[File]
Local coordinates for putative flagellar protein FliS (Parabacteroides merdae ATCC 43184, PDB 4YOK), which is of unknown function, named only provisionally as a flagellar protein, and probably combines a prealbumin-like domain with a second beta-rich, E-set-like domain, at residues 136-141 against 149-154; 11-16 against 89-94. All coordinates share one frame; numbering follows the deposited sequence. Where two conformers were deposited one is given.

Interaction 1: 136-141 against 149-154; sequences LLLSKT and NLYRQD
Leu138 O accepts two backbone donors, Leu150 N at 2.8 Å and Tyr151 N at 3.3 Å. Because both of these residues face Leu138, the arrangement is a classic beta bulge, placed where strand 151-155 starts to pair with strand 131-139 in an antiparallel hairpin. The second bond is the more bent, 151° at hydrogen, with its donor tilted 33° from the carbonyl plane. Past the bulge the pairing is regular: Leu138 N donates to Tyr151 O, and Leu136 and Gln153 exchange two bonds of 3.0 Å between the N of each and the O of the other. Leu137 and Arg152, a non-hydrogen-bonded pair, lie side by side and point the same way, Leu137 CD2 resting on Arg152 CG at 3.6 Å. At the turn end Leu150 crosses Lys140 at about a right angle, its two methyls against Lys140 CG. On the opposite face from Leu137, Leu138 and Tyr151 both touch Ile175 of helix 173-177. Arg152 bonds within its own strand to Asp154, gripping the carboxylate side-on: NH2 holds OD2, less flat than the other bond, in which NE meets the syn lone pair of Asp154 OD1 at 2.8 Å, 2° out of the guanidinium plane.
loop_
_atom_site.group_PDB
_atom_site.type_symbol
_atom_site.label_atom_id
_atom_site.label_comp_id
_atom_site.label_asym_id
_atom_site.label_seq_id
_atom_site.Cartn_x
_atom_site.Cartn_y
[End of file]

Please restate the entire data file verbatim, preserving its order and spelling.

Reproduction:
Local coordinates for putative flagellar protein FliS (Parabacteroides merdae ATCC 43184, PDB 4YOK), which is of unknown function, named only provisionally as a flagellar protein, and probably combines a prealbumin-like domain with a second beta-rich, E-set-like domain, at residues 136-141 against 149-154; 11-16 against 89-94. All coordinates share one frame; numbering follows the deposited sequence. Where two conformers were deposited one is given.

Interaction 1: 136-141 against 149-154; sequences LLLSKT and NLYRQD
Leu138 O accepts two backbone donors, Leu150 N at 2.8 Å and Tyr151 N at 3.3 Å. Because both of these residues face Leu138, the arrangement is a classic beta bulge, placed where strand 151-155 starts to pair with strand 131-139 in an antiparallel hairpin. The second bond is the more bent, 151° at hydrogen, with its donor tilted 33° from the carbonyl plane. Past the bulge the pairing is regular: Leu138 N donates to Tyr151 O, and Leu136 and Gln153 exchange two bonds of 3.0 Å between the N of each and the O of the other. Leu137 and Arg152, a non-hydrogen-bonded pair, lie side by side and point the same way, Leu137 CD2 resting on Arg152 CG at 3.6 Å. At the turn end Leu150 crosses Lys140 at about a right angle, its two methyls against Lys140 CG. On the opposite face from Leu137, Leu138 and Tyr151 both touch Ile175 of helix 173-177. Arg152 bonds within its own strand to Asp154, gripping the carboxylate side-on: NH2 holds OD2, less flat than the other bond, in which NE meets the syn lone pair of Asp154 OD1 at 2.8 Å, 2° out of the guanidinium plane.
loop_
_atom_site.group_PDB
_atom_site.type_symbol
_atom_site.label_atom_id
_atom_site.label_comp_id
_atom_site.label_asym_id
_atom_site.label_seq_id
_atom_site.Cartn_x
_atom_site.Cartn_y